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IN THE UNITED STATES COURT OF APPEALS

FOR THE ELEVENTH CIRCUIT

07-11476-E
___________________________________

UNITED STATES OF AMERICA, Plaintiff-Appellee,

vs.

JACK W. SWANN, et al., Defendants-Appellants.

___________________________________

07-11644-E
___________________________________

UNITED STATES OF AMERICA, Plaintiff-Appellee

vs.

BOBBY J. RAST, et al., Defendants-Appellants


___________________________________

On Appeal from the United States District Court


for the Northern District of Alabama
___________________________________

REPLY BRIEF OF APPELLANTS FLOYD W. “PAT” DOUGHERTY


AND F.W. DOUGHERTY ENGINEERING & ASSOCIATES, INC.
___________________________________

J. Stephen Salter Sam Heldman


1330 21st Way South The Gardner Firm
Suite 100 2805 31st St. NW
Birmingham AL 35205 Washington DC 20008
(205) 585-1776 (202) 965-8884
Table of Contents

Table of Authorities . . . . . . . . . . . . . . . . . . . . . . . . . . . . . . . ii

Statement Regarding Adoption of Briefs of Other Parties . . . . . . . . . . . . iii

Argument . . . . . . . . . . . . . . . . . . . . . . . . . . . . . . . . . . . . 1

1. A charge under 18 U.S.C. § 666 requires proof of intent to influence


or reward some specific act, business, transaction or series of
transactions, rather than merely proof of something more vague and
generalized; with that as the governing legal standard, there must be
a judgment of acquittal or at least a new trial. . . . . . . . . . . . . . . 1

2. The Government did not prove, in either case, that Dougherty and
FWDE conspired to violate 18 U.S.C. § 666 as charged. . . . . . . . . 8

Conclusion . . . . . . . . . . . . . . . . . . . . . . . . . . . . . . . . . . . 13

Certificate of Compliance. . . . . . . . . . . . . . . . . . . . . . . . . . . . 14

Certificate of Service . . . . . . . . . . . . . . . . . . . . . . . . . . . . . . 15

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Table of Authorities

Sabri v. U.S., 541 U.S. 600, 124 S.Ct. 1941 (2000) . . . . . . . . . . . . . . . 7

U.S. v. Hines, 541 F.3d 833 (8th Cir. 2008) . . . . . . . . . . . . . . . . . . 3-4

U.S. v. Parker, 839 F.2d 1473 (11th Cir. 1988) . . . . . . . . . . . . . . . . . 13

18 U.S.C. § 201 . . . . . . . . . . . . . . . . . . . . . . . . . . . . . . . . . . 6

18 U.S.C. § 666 . . . . . . . . . . . . . . . . . . . . . . . . . . . . . . . passim

ii
Statement Regarding Adoption of Other Parties’ Briefs

As we did regarding the opening briefs, Dougherty and FWDE adopt all

portions of the reply briefs of the other appellants, except for any portion that is

plainly inapplicable to these appellants (such as arguments pertaining to counts of

the indictment that did not involve these appellants). It is not possible to be more

precise than this, since other appellants’ reply briefs have not yet been filed or

finalized at the time this brief is being filed.

In particular, but without limitation, these appellants continue to adopt all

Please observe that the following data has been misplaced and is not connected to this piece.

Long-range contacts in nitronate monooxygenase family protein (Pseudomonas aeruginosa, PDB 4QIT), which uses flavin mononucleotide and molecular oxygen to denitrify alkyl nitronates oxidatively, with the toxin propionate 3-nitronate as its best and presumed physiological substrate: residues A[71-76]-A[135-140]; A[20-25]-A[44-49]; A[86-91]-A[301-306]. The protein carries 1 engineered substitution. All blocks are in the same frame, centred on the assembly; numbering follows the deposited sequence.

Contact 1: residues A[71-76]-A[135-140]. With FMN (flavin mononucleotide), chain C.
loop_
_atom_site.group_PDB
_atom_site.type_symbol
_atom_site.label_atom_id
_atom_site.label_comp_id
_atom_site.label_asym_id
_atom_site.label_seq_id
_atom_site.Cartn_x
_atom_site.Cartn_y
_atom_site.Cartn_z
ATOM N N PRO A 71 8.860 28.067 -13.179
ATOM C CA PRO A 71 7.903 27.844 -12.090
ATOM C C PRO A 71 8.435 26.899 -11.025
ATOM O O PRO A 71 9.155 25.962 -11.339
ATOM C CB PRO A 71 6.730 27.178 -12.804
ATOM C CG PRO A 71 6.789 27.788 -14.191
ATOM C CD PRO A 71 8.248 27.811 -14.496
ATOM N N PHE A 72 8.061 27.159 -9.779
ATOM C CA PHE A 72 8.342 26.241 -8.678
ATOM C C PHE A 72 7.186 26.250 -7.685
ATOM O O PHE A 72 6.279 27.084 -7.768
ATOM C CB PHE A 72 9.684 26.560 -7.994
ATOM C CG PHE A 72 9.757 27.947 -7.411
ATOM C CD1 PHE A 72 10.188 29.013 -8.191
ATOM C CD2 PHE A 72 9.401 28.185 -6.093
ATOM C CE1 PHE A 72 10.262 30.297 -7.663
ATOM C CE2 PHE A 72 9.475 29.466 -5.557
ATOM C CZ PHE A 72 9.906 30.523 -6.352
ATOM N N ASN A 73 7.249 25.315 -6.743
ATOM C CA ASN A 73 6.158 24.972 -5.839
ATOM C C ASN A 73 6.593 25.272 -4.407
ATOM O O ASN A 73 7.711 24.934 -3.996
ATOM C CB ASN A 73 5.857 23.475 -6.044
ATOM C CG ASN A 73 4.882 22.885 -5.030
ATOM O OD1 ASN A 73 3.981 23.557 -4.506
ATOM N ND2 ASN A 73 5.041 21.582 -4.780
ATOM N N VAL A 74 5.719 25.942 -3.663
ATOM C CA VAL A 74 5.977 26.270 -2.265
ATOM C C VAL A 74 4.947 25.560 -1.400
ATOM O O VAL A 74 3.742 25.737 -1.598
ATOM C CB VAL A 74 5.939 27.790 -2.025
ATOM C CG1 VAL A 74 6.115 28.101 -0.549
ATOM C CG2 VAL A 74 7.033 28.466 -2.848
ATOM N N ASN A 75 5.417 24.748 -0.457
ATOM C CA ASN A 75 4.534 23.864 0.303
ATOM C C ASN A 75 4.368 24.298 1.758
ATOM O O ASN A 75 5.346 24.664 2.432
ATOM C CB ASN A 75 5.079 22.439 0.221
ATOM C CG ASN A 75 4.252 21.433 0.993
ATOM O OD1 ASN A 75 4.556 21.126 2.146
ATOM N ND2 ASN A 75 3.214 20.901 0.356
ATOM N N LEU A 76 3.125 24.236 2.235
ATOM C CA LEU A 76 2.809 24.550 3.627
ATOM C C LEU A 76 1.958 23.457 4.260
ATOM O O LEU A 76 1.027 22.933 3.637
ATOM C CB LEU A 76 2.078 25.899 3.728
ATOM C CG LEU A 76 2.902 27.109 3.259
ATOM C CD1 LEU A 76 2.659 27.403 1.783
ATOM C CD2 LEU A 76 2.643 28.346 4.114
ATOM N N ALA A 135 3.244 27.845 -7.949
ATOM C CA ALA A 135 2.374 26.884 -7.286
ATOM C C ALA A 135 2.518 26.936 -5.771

arguments pertaining to the charges under 18 U.S.C. § 666 and the conspiracy

charges that involved these appellants, as well as arguments about the erroneous

introduction of evidence under Fed. R. Evid. 404(b) and 403.

iii
Argument

Having adopted the arguments of other appellants (see Dougherty Opening

Brief p. v; see also this brief supra, p. iii), appellants Floyd “Pat” Dougherty

(Dougherty) and F. W. Dougherty Engineering & Associates, Inc. (FWDE) will

confine this reply brief to a few specific points.

1. A charge under 18 U.S.C. § 666 requires proof of intent to influence or


reward some specific act or acts, rather than merely proof of something
more vague and generalized.

We showed in our opening brief that the best interpretation of 18 U.S.C. §§

666(a)(1)(B) and (a)(2) is that the Government must prove, beyond a reasonable

doubt, the intent to influence or reward some identifiable act or acts. (Dougherty

Opening Brief pp. 22-29). A mere intent to generate influence that might be useful

someday is not enough.

In response, the Government does not claim that the conviction can be

upheld if we are right about this issue of law. The Government does not claim that

the evidence was sufficient to prove guilt beyond a reasonable doubt, if we are

right about this issue of law. The Government also does not claim that the jury

instructions were adequate, if we are right about this issue of law.

The Government does not even claim, for instance, that it proved an intent to

influence or reward a set of acts that would be defined to include all contracting

decisions pertaining to the Jefferson County sewer system. We anticipated that the
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Government might so argue (Dougherty opening brief p. 25), and we showed that

such an argument would be wrong. The Government implicitly concedes the

point, by not making the argument that we anticipated. Again, the Government

does not contend that it proved that Dougherty or FWDE had the intent to

influence or reward either a particular act or an identifiable set of acts.

Instead the Government’s position is that the law does not require it to prove

such a thing. (E.g., Gov’t Brief p. 48 (arguing that § 666 is satisfied by proof of

“[s]chemes … which put public officials on retainer so they act favorably when

opportunities arise”); p. 62 (arguing that § 666 does “not require ‘proof of the

intent to influence or reward something identifiable and particularized.’”); id. pp.

62-63 (arguing that the statute covers payments made merely in order to generate

influence that might be useful on some unknown future occasion)).

In our opening brief we pointed out one strong textual reason why the Court

should interpret the statute as we do, and should reject the Government’s position.

(Dougherty Opening Brief, p. 24). That textual reason is based on the portion of

subsections a(1)(B) and (a)(2) underlined below:

(B) corruptly solicits or demands for the benefit of any person, or


accepts or agrees to accept, anything of value from any person,
intending to be influenced or rewarded in connection with any
business, transaction, or series of transactions of such organization,
government, or agency involving any thing of value of $5,000 or
more; or

(2) corruptly gives, offers, or agrees to give anything of value to any


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person, with intent to influence or reward an agent of an organization